the word should be spoken from the lower abdomen. Spoken while performing a bow, the word ossu expresses respect, sympathy and confidence to the partner. Ossu also tells the teacher (sensei) that the instructions were understood and that the student will do their best to follow them.
At the ceremony, before and after training there is no Ossu during the salutations to the front of the Dojo, only a silent bow. There’s Ossu when salutations to the sensei or sempai at the beginning of class as a request to go together in the Way of Karate Do, and at the end of the lesson, in thanks.
Procedures and Protocols
Presented here are a
few guidelines that will make it easier for you to study Karate-Do in the traditional manner.
Dent of Karate
1. Please take off your shoes before you enter the Dojo.
(Note: Some dojos allow the use of shoes. Especially if the floor of the venue/dojo is not in a good condition. In this case the student may wear the shoes)
2. Please SIGN IN, each time you come to class.
3. Make sure you have WATER with you for training every class.
4. Should your uniform come undone while in class etiquette requires that you turn away from the front of the Dojo, and fix your Gi quickly. Your uniform should be clean and tears repaired.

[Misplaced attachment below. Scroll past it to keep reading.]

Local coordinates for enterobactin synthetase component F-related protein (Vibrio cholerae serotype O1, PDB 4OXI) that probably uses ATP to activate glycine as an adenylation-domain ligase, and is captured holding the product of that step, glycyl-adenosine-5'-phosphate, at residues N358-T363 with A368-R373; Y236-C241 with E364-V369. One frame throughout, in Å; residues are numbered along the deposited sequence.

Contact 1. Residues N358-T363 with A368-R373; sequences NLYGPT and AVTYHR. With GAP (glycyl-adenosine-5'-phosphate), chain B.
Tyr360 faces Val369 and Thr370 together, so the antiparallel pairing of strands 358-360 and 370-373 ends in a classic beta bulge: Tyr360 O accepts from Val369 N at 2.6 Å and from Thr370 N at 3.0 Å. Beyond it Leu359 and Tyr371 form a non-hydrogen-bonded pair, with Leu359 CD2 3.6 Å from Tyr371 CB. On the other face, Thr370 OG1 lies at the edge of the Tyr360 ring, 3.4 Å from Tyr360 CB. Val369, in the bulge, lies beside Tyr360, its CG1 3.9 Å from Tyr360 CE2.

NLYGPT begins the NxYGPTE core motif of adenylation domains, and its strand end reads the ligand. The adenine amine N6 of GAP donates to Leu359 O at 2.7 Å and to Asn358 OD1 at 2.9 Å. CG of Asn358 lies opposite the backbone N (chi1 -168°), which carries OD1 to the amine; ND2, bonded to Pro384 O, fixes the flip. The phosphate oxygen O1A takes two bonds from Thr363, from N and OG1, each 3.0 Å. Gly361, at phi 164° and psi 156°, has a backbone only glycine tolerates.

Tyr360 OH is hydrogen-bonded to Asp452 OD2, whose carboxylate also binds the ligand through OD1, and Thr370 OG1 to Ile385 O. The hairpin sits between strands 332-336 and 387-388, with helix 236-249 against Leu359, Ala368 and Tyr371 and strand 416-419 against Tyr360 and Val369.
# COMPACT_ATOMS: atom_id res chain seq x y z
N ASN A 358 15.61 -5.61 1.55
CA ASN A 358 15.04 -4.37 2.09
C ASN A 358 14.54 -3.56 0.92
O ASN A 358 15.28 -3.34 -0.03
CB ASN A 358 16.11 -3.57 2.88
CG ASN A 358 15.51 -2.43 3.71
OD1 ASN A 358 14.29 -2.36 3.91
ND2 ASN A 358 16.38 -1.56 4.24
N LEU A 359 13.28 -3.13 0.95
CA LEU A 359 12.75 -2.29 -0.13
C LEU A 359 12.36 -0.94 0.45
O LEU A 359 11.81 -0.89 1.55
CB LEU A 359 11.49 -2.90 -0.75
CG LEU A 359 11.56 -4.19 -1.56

5. Please remember class begins and ends on time. Should you be late, observe etiquette by kneeling quietly at the door and wait to be invited into class.
6. Upon entering and before leaving, the students must bow toward the front of the Dojo.
(Note: Currently at our dojo is required to also say USS, to let the sensei know that you're leaving the dojo)
7. Training at least two classes a week is recommended.
8. If you do not feel well in class, raise your hand, to get the instructors attention. Never leave the Dojo without permission.
(Note: Also let the sensei know if you didn't feel well the past few days, or you have gained an injury.
In case of a child is not feeling well? The parents/guardian should stay around in case they're needed. 2: Or the carers should be no more than 5 min walk away.
Remember, no one knows your child better than yourself)